could be packed onto a single processing chip, making for
smaller, faster computers and electronics.
IV. TRENDS IN NANOELECTRONICS

Being a revolutionary, transformative and powerful
technology, nanotechnology is seen as the latest mega trend in
science and engineering which will bring a wave of radical
innovation, thereby sparking new industrial revolution in
various application areas. For nanoelectronic applications,
carbon nanotubes are attractive due to their excellent electric
properties. An important area of research is molecular
electronics, for which molecules that are quantumelectronic
devices are designed and synthesized with the ultimate goal of
using individual molecules as switches and carbon nanotubes
as the wires in circuits which are expected to result in
nonvolatile memories.
Another trend is in the application of nanowires in
electronic, opto-electronic and nanoelectromechanical
devices. There is also nanomotor which is a molecular device
capable of converting energy into movement and
nanoelectromechanical systems (NEMS). NEMS typically
integrate transistor-like nanoelectronics with mechanical
actuators, pumps, or motors, and may thereby formphysical,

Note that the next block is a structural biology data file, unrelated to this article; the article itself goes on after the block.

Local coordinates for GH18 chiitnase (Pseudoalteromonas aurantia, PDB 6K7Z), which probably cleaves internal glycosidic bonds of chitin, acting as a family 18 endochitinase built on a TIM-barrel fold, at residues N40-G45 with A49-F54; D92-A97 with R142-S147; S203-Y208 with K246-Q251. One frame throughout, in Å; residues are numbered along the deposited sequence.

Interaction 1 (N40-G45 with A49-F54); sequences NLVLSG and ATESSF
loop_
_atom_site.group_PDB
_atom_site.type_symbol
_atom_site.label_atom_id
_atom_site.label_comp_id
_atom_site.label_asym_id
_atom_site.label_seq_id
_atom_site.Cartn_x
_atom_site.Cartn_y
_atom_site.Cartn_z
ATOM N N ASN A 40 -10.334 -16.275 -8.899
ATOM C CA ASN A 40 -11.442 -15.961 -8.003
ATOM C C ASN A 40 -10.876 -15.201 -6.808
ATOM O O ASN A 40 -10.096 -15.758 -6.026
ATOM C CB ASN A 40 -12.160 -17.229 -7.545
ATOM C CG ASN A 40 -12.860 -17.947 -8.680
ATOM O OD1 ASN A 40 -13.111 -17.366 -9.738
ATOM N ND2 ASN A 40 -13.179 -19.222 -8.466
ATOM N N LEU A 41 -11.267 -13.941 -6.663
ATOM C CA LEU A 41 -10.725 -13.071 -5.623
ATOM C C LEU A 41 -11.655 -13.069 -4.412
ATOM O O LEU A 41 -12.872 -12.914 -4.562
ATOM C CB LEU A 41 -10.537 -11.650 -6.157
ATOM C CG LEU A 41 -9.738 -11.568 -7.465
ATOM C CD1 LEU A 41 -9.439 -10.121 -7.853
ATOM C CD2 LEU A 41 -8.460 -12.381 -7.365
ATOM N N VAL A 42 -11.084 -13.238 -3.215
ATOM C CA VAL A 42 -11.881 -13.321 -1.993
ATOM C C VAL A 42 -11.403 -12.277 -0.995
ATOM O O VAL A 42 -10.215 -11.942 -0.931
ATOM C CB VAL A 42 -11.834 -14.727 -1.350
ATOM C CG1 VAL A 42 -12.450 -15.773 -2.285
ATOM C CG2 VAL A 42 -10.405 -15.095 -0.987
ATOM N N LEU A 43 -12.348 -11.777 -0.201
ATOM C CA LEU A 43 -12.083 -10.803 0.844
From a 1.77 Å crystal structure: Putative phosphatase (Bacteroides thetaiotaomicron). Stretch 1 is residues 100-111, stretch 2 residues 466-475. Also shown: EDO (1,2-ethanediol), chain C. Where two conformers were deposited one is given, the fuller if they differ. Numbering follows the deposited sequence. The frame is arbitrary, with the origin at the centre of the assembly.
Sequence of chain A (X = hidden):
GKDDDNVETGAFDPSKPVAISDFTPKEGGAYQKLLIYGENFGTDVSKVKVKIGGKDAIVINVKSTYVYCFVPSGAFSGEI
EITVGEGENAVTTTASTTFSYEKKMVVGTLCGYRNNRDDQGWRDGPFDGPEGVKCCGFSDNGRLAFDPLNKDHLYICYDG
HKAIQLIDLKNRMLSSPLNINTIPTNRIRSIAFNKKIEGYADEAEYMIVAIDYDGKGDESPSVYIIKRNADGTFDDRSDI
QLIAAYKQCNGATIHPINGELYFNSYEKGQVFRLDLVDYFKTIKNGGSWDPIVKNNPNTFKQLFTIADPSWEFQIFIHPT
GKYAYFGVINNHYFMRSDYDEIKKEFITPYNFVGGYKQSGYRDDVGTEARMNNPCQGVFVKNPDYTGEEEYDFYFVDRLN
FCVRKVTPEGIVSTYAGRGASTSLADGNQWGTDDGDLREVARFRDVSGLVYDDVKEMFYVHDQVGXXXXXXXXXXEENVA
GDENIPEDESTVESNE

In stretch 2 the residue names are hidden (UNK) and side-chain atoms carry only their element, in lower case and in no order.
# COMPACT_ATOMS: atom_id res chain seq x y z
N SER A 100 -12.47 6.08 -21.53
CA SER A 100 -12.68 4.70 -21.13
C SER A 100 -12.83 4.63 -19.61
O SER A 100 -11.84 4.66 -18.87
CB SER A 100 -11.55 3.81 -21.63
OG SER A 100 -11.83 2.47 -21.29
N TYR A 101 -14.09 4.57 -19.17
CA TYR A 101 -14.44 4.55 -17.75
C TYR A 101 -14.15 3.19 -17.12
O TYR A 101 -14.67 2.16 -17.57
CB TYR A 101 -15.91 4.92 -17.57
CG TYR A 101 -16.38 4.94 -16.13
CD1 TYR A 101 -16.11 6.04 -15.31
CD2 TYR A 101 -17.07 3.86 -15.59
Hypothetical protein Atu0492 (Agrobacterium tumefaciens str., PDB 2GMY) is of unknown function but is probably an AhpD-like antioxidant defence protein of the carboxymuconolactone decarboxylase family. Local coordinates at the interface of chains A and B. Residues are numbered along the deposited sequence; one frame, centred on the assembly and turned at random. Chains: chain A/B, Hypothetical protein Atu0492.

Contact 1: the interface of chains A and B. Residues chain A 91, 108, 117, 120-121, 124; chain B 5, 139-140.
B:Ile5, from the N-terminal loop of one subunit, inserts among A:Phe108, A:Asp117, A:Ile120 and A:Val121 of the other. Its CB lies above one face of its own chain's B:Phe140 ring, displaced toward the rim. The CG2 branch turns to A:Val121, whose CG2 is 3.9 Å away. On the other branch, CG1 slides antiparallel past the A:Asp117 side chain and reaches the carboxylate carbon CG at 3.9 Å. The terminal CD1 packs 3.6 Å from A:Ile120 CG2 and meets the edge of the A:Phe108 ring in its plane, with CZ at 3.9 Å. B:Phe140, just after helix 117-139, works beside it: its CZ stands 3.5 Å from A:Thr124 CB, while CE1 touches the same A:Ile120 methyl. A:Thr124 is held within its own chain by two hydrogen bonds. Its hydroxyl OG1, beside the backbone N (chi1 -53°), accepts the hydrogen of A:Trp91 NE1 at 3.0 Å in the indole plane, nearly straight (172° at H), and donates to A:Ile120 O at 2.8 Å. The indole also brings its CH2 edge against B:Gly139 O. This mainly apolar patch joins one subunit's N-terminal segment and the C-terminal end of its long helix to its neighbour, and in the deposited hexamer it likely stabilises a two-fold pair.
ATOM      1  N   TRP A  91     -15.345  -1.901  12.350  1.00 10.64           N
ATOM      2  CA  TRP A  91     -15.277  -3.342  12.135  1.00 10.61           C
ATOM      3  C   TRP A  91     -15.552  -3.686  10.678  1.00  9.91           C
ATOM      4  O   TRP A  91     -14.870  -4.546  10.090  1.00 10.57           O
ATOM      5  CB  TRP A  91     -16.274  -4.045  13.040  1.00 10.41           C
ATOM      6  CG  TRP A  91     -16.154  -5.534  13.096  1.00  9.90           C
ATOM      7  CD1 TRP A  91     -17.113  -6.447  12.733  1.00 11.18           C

biological, and chemical sensors.
Metallic carbon nanotubes have also been proposed
for nanoelectronic interconnects since they can carry high
current densities. Carbon nanotubes have found so much use
in NEMS that methods have already been discovered to
connect suspended carbon nanotubes to other nanostructures.
This allows carbon nanotubes to be structurally set up to make
complicated nanoelectric systems .Also, since some carbon
nanotubes are semiconducting, they can be used in transistors.
By exchanging the silicon in the channel for a carbon
nanotube, the transistors can be made both smaller and faster
than today's transistors.
There is now an emerging trend of picotechnology
involving the alteration of the structure and chemical
properties of individual atoms, typically through the
manipulation of energy states of electrons within an atom to
produce metastable states with unusual properties, producing
some form of exotic atom. The term picotechnology is a
neologismintended to parallel the termnanotechnology. It is a
hypothetical future level of technological manipulation of
matter, on the scale of trillionths of a meter. Furthermore,
there is femtotechnology which is also a hypothetical term
used in reference to structuring of matter which is 10
15
m.
This is a smaller scale in comparison to nanotechnology
and picotechnology.

V. CONCLUSION
The future for carbon nanotubes looks bright due to